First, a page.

Under the Dome

Dome: McCrory campaign forfeits money from indicted man's wife

jfrank@newsobserver.comMarch 26, 2013 

Gov. Pat McCrory’s campaign said Tuesday that it would forfeit the money received from the wife of a North Carolina man indicted in an Ohio gambling operation.

VS2 Worldwide Communications owner Richard Upchurch’s wife, Sherry, gave the Republican a $2,000 check in October – six months after Upchurch was indicted by an Ohio prosecutor for illegal gambling and money laundering. A superseding indictment came down March 13.

Kim Genardo, a McCrory spokeswoman, said the governor’s campaign donated the $2,000 contribution to a charity. State law does not require candidates to purge the money, but politicians often do so to avoid the appearance of any connection to questionable donors.

McCrory did the same with political contributions from Chase Burns, the owner of International Internet Technologies, a sweepstakes company caught in a gambling investigation in Florida. The new charges against Upchurch and those against Burns came down the same day, but Upchurch’s donations escaped scrutiny until Dome reported the family’s contributions Tuesday.

Sherry Upchurch also contributed $2,000 to House Speaker Thom Tillis. His spokesman did not respond to questions sent Monday about the contribution. But Tillis did donate the $6,500 he received from Burns to the Soldiers & Airmen Assistance Fund. The group is a nonprofit charity that helps Army and Air Guard families with financial assistance in hard times.

N.C. gets D in transparency

North Carolina has received a “D” when it comes to government spending transparency, according to a new report by a public interest group.

The state received a poor grade compared with other states based on an inventory of the content and ease-of-use of states’ transparency websites.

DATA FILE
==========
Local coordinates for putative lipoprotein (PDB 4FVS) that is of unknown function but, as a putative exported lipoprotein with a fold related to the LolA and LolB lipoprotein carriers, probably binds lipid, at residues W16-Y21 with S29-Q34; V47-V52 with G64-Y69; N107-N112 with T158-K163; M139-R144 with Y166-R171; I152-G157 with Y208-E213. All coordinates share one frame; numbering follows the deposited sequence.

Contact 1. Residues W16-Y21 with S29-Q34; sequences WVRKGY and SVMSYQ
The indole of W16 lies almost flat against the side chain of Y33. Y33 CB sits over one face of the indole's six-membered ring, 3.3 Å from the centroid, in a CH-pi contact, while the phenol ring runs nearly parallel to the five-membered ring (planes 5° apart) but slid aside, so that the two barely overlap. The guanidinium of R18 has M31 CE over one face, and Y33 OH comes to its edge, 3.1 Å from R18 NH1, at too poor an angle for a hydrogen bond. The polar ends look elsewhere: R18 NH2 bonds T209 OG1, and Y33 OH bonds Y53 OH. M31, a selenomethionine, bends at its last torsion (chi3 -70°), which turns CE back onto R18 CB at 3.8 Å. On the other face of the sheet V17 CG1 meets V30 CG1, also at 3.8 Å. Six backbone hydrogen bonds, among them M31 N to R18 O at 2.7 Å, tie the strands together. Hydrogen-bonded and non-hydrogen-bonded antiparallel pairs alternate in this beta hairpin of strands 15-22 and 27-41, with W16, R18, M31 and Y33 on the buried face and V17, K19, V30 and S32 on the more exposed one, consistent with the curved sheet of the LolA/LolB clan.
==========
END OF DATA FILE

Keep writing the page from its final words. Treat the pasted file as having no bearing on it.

Following the Money 2013: How States Rank on Providing Online Access to Government Spending Data is the fourth annual report by the NCPIRG Education Fund.

The group offered grades ranging from “A” to “F” to each state.

The states with the most comprehensive transparency websites are Texas, Massachusetts, Florida, Illinois, Kentucky, Michigan and Oklahoma. The worst states were North Dakota, California, Hawaii, Wisconsin, Wyoming, Rhode Island and Montana.

The state’s “NC Open Book” website provides checkbook-level spending information on contracts and grants. However, according to the report, it lacks detailed information in other areas, such as economic development tax credits and noncontract payments to vendors, as well as descriptions of projected and achieved benefits of economic development subsidies.

“State governments across the country have become more transparent about where public money goes, providing citizens with the information they need to hold elected officials and businesses that receive public funds accountable,” said Phineas Baxandall, senior analyst with the group. “But North Carolina still has a long way to go.”

Filing deadline brings surge

Thursday is the deadline for filing any nonfinance bills this session, so lawmakers have been busy. On Monday and Tuesday, 82 bills were filed – 23 in the House and 59 in the Senate.

A few that caught Dome’s eyes:

• HB 436 would amend the state constitution to have the governor and lieutenant governor run as a team.

• SB 405 allows Council of State members who have concealed handgun permit to carry those guns on state property while working.

• SB 404 authorizes local school boards to adopt policies that would allow students to attend off-campus religious instruction and receive elective credit for the class.

Staff writers John Frank, Rob Christensen and Mary Cornatzer

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